If you don’t know what a social media strategy is, are struggling with it or need to make changes to your existing strategy, here is a simple Infographic that may help. Coupled with a social content strategy, you need to have an effective way to aggregate social content and manage, schedule and post that content.

Related Example:

I used to be in several “tribes” on Triberr with many big name social media people who had huge audiences. After sometime, I left those 10+ tribes with a 20+ million reach down to only 6 with around a 3.9 million reach. The interesting thing I have found is that our blog traffic has maintained the same traffic levels, our software user acquisition rates have steadily increased, and I spend WAY less time in Triberr, even though we are in smaller tribes with a smaller reach.

The right content is very important and where you spend your time obtaining content for your feeds is also. Many of the people who have large followings are not as influencial as you might think. In fact, my experience tells me that many of those described above that share your posts have followers that don’t even consider stuff they share as important or relevant, hence the same results with a much smaller tribe reach.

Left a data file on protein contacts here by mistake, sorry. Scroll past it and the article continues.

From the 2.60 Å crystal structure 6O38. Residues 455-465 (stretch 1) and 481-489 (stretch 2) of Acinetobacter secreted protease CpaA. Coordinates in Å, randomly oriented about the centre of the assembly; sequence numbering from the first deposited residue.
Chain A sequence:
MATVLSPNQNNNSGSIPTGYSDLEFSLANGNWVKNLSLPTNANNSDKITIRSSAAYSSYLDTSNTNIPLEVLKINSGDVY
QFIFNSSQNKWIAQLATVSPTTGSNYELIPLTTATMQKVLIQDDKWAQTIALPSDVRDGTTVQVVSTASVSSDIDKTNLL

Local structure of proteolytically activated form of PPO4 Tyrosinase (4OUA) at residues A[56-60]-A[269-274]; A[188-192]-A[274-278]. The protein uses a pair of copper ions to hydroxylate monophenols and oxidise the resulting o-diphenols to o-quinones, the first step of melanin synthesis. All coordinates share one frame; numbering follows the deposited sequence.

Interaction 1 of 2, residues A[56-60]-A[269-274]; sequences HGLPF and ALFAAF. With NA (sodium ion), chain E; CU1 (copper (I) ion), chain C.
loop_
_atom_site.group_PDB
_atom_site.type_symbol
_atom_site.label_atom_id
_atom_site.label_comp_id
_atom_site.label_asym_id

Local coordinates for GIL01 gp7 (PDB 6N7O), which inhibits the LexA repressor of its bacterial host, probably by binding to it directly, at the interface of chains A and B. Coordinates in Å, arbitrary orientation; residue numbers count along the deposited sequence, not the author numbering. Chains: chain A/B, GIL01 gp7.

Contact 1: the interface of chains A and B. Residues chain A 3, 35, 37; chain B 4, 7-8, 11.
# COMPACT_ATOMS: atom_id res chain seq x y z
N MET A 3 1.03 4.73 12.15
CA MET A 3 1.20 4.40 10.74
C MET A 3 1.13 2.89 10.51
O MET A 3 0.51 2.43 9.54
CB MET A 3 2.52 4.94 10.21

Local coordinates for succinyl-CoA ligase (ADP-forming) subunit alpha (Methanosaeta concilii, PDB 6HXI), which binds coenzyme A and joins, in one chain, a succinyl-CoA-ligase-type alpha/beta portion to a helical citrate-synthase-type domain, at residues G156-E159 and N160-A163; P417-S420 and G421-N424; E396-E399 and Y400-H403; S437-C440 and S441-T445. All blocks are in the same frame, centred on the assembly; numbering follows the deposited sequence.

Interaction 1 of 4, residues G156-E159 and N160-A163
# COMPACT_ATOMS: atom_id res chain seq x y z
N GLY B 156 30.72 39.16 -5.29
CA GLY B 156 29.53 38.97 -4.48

Don’t misunderstand, I am not a Triberr hater. I think it is excellent when used in conjunction with a clearly defined strategy.

The moral of the story here is that you must have your OWN content strategy that includes posting content YOU find, content YOU create, as well as shares and RT’s. These things work together to deliver value to your community and establish credibility and thought leadership in your space. Doing so will result in increased, meaningful conversations, deeper relationships and ultimately a return on investment for your social media marketing efforts.

By Robert Caruso
@fondalo
http://fondalo.com
Founder/CEO – Bundle Post

Google+Google

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Filed under Agency, Infographic, Marketing, Relationship, Retweet, Social Aggregation, Social content management, Social Media, Social Media Content, Social Media Management, Social Media Marketing, Strategy, Uncategorized

It’s Nearly Impossible To Become A Social Media Professional Part 1

Social Media marketing has many challenges. Add to those challenges a new medium that changes very quickly and is rapidly growing new users and we have something that has a huge learning curve. This blog series is going to address some of those observations and obstacles most have to making the jump from marketer to social media professional.

I have been in social media for a while now and have constantly observed the influx of newer marketers to the space, how they adapt and patterns that develop. Many fall into the trap of following many of the industry “name” people, reading blogs and books by them, as well as watching and replicating. The problem there is that many name social media people are not professionals, rather they are celebrities. There is a very big difference between the two.